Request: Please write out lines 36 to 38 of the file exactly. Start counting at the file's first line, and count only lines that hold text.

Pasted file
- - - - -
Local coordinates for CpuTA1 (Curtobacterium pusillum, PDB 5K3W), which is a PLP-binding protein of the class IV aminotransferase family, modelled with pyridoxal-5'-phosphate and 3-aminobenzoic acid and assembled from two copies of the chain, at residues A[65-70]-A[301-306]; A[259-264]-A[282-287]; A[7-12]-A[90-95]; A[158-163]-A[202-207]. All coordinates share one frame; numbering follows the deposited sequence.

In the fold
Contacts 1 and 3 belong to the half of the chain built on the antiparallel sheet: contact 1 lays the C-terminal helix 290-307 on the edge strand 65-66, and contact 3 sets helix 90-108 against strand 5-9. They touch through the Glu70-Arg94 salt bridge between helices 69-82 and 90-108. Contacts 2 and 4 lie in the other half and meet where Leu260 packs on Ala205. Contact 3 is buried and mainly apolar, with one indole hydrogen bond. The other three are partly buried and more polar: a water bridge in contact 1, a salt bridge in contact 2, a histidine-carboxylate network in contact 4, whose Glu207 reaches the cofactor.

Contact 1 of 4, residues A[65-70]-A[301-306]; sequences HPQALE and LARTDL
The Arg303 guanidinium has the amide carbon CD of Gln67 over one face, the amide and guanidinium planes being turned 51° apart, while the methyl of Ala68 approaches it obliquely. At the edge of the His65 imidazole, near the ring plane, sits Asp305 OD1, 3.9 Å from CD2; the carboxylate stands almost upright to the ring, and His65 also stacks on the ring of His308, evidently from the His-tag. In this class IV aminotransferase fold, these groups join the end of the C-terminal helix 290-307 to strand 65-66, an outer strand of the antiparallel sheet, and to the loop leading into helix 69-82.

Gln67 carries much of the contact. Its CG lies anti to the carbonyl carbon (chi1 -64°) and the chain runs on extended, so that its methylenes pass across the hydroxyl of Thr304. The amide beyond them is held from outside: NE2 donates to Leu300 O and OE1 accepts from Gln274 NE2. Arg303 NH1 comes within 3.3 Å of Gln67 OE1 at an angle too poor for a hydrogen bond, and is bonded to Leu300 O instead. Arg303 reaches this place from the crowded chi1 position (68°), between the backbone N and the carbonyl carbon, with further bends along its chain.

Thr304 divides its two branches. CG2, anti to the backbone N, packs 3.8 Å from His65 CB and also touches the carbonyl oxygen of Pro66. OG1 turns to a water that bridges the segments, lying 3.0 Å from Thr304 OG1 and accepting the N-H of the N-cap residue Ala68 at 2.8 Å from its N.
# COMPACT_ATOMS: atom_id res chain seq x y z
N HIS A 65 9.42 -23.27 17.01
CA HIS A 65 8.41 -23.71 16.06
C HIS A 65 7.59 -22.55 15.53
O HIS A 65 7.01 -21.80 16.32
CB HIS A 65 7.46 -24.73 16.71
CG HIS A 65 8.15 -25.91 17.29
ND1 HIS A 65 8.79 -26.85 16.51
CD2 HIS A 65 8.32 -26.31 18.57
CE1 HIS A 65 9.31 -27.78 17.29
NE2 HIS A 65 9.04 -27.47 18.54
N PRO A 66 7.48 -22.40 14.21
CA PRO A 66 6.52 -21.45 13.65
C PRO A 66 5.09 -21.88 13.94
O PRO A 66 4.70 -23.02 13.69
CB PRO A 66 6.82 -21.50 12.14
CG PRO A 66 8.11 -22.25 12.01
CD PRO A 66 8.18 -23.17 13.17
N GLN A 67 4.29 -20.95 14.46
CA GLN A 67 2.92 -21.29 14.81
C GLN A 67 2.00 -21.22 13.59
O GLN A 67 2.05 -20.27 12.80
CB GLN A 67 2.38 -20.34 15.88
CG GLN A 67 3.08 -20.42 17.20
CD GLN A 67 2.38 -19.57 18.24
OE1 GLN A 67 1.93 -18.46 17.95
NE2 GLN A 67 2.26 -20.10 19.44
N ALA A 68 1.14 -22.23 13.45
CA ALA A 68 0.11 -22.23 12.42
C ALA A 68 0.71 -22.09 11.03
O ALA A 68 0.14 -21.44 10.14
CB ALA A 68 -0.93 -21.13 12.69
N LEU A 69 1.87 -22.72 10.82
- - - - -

CA ALA A 68 0.11 -22.23 12.42
C ALA A 68 0.71 -22.09 11.03
O ALA A 68 0.14 -21.44 10.14